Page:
One common issue piano beginners have is maintaining flexible wrists during their piano playing. In fact, this issue can even be found in many experienced piano players.
It’s easy to tell students to “relax the wrists”, but it seems difficult for them to do so, even when they really try to. I would point out that most of the time the problem arises not from the wrists but actually the forearms.
Lots of piano players come to me and say that they get tired easily when they play, and when I point out if that’s their forearms that give up first, they are surprised to learn how I know exactly that’s their problem.
Many piano students were not taught right from the start that they use the whole body to play the piano, no matter how easy the music is. They tense their bodies, their shoulders and arms, and solely focus on training their fingers to play accurately (the note pitches of) whatever pieces they’re given to practice on.
Learning to use the whole arm to play one single note is the first piano technique exercise I give to my students, whether they are beginners or advanced players (if they have technical issues). In my Technique Transformation Piano Exercise Book, the single-note exercise is the first exercise I introduce to anyone who wants to transform their piano technique. The exercise is super simple – the purpose is to focus on the correct way of using arm weight (instead of forcing fingers hard into the keys). It’s important for any piano players to learn to feel how their bodies are acting during their playing, how to incorporate the different parts of their bodies and in particularly of their arms, even in simple exercise like this.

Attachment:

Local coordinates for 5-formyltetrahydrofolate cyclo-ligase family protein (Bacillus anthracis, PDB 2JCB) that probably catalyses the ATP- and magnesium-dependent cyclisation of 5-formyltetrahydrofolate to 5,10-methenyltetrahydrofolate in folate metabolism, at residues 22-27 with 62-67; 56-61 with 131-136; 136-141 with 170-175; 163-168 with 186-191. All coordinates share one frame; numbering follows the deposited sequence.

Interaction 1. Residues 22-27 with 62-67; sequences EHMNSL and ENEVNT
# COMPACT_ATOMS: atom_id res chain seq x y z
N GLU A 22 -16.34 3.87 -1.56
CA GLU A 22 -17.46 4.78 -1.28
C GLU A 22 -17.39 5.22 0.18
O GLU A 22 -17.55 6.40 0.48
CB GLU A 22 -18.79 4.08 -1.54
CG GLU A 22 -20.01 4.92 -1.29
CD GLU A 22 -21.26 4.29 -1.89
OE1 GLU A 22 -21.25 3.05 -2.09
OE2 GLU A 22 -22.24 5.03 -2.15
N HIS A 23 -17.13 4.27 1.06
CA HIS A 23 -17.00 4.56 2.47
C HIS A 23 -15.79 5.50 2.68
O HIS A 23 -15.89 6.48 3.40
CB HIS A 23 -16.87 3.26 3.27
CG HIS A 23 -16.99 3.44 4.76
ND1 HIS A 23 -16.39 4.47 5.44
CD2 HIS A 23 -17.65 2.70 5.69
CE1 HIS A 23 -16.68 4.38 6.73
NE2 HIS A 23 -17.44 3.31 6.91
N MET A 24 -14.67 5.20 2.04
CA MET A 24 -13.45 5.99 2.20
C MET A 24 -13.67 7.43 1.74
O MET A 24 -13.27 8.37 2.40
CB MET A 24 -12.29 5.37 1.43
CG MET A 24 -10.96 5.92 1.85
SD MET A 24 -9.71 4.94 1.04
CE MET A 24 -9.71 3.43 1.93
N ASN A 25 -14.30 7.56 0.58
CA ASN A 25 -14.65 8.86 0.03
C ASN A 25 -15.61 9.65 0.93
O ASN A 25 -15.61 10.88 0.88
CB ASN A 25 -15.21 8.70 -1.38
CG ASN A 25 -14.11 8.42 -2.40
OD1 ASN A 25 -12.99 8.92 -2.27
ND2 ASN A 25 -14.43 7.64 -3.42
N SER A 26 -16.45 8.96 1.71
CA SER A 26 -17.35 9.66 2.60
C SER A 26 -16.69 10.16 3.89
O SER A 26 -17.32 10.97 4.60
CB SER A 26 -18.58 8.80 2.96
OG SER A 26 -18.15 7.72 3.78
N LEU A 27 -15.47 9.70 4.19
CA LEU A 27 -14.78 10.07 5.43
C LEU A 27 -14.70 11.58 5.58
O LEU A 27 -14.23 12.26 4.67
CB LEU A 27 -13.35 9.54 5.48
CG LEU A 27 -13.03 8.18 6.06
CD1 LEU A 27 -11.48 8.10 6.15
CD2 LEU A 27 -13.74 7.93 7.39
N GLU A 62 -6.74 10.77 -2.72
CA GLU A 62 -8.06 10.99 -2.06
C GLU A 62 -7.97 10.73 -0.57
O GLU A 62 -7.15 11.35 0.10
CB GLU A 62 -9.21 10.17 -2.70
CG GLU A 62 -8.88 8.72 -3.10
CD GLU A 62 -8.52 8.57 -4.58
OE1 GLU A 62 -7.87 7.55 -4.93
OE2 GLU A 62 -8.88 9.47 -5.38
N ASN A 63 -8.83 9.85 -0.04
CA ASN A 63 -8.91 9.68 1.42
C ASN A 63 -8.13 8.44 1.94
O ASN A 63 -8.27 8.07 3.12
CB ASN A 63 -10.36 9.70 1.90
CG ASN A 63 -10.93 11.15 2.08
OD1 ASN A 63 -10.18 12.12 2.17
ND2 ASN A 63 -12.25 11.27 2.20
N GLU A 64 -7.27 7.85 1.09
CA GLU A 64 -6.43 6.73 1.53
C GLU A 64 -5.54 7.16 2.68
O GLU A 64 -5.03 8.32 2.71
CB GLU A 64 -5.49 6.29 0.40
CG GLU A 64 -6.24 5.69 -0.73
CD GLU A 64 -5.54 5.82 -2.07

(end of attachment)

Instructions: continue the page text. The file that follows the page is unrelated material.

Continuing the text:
Most piano players focus on the execution of the notes, and neglect the release of them. When I invite students to pay more attention to the release of notes and the relaxation of their bodies, they find it surprising that they were actually really tense without them recognizing it. Just like there are execution and release of notes, there are tension and relaxation of the bodies and arms during our piano playing. If we’re tense all the time, we get tired very easily. If you have tension issues in your playing (you can’t play fast notes or execute them clearly, or simply cannot play louder chords), tr to pay attention to your wrists and forearms, see if they are actually pretty tense. Try to make a point to relax them every time after you play a big chord or a fast passage (also notice if your shoulders are shrugged up-lower them down), and see how that feels after a passage or two. You might be surprised that relaxation is the key to better piano playing.